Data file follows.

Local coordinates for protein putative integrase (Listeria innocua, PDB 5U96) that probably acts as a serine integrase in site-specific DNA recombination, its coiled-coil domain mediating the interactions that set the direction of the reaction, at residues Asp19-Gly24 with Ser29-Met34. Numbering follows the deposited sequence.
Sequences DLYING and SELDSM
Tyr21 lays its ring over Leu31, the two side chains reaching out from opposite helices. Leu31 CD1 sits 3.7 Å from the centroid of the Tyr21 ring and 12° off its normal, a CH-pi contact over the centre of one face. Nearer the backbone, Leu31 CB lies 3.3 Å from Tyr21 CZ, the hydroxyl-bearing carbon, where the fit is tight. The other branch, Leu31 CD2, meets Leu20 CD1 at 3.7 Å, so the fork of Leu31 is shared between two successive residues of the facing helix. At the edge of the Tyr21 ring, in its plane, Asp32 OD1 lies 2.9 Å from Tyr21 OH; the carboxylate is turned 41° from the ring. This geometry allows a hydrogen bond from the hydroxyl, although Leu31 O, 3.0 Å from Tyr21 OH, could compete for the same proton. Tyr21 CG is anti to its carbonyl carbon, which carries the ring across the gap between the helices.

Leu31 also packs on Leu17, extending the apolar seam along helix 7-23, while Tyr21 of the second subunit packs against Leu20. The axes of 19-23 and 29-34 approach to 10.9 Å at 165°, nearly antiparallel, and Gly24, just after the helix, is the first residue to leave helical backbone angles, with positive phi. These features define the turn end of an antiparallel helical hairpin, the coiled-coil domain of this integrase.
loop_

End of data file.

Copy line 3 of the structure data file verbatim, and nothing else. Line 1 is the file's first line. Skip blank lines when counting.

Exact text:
Tyr21 lays its ring over Leu31, the two side chains reaching out from opposite helices. Leu31 CD1 sits 3.7 Å from the centroid of the Tyr21 ring and 12° off its normal, a CH-pi contact over the centre of one face. Nearer the backbone, Leu31 CB lies 3.3 Å from Tyr21 CZ, the hydroxyl-bearing carbon, where the fit is tight. The other branch, Leu31 CD2, meets Leu20 CD1 at 3.7 Å, so the fork of Leu31 is shared between two successive residues of the facing helix. At the edge of the Tyr21 ring, in its plane, Asp32 OD1 lies 2.9 Å from Tyr21 OH; the carboxylate is turned 41° from the ring. This geometry allows a hydrogen bond from the hydroxyl, although Leu31 O, 3.0 Å from Tyr21 OH, could compete for the same proton. Tyr21 CG is anti to its carbonyl carbon, which carries the ring across the gap between the helices.